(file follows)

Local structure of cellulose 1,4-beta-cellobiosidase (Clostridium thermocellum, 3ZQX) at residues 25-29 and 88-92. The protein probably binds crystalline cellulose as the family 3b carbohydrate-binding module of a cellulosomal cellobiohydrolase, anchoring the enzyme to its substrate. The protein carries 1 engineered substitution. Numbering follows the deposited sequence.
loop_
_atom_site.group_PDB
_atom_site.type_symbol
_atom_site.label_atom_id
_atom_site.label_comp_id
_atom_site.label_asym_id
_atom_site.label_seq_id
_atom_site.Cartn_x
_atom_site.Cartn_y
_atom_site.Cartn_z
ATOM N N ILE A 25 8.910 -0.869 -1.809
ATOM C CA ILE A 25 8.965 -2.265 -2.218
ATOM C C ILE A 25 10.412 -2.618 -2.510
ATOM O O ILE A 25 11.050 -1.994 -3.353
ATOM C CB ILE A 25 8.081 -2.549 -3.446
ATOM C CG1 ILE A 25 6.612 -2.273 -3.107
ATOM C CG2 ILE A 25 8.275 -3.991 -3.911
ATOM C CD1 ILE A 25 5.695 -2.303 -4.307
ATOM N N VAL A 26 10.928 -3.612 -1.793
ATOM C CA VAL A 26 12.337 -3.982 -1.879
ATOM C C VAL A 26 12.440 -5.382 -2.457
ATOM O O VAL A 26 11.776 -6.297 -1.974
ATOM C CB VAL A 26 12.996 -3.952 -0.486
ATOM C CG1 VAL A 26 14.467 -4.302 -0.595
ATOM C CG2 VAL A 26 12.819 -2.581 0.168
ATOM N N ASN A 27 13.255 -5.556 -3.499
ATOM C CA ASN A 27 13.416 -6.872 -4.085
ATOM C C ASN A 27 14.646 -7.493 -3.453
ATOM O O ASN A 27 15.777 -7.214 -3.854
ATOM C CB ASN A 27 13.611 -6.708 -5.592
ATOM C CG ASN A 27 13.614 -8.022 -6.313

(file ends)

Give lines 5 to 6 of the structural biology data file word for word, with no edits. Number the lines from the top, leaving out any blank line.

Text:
_atom_site.label_atom_id
_atom_site.label_comp_id